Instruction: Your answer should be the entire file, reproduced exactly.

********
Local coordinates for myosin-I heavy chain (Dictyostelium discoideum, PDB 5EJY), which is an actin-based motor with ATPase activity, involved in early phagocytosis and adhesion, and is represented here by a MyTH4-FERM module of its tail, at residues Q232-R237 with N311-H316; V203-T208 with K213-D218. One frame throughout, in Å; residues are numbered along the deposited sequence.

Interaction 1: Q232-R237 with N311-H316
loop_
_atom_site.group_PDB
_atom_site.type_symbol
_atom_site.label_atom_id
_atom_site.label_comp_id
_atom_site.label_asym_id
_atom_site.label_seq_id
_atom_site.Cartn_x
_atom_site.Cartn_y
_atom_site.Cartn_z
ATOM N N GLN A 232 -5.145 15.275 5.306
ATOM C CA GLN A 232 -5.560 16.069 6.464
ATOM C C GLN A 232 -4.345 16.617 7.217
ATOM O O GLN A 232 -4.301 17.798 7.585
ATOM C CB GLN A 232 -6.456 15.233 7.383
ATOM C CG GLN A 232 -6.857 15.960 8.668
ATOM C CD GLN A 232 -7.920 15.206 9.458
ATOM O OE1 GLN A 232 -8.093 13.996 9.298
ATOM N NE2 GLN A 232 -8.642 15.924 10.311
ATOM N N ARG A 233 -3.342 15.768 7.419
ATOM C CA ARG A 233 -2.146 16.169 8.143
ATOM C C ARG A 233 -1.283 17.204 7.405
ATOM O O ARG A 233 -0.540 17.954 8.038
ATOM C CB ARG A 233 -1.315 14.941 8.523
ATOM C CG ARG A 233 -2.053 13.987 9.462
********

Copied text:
Local coordinates for myosin-I heavy chain (Dictyostelium discoideum, PDB 5EJY), which is an actin-based motor with ATPase activity, involved in early phagocytosis and adhesion, and is represented here by a MyTH4-FERM module of its tail, at residues Q232-R237 with N311-H316; V203-T208 with K213-D218. One frame throughout, in Å; residues are numbered along the deposited sequence.

Interaction 1: Q232-R237 with N311-H316
loop_
_atom_site.group_PDB
_atom_site.type_symbol
_atom_site.label_atom_id
_atom_site.label_comp_id
_atom_site.label_asym_id
_atom_site.label_seq_id
_atom_site.Cartn_x
_atom_site.Cartn_y
_atom_site.Cartn_z
ATOM N N GLN A 232 -5.145 15.275 5.306
ATOM C CA GLN A 232 -5.560 16.069 6.464
ATOM C C GLN A 232 -4.345 16.617 7.217
ATOM O O GLN A 232 -4.301 17.798 7.585
ATOM C CB GLN A 232 -6.456 15.233 7.383
ATOM C CG GLN A 232 -6.857 15.960 8.668
ATOM C CD GLN A 232 -7.920 15.206 9.458
ATOM O OE1 GLN A 232 -8.093 13.996 9.298
ATOM N NE2 GLN A 232 -8.642 15.924 10.311
ATOM N N ARG A 233 -3.342 15.768 7.419
ATOM C CA ARG A 233 -2.146 16.169 8.143
ATOM C C ARG A 233 -1.283 17.204 7.405
ATOM O O ARG A 233 -0.540 17.954 8.038
ATOM C CB ARG A 233 -1.315 14.941 8.523
ATOM C CG ARG A 233 -2.053 13.987 9.462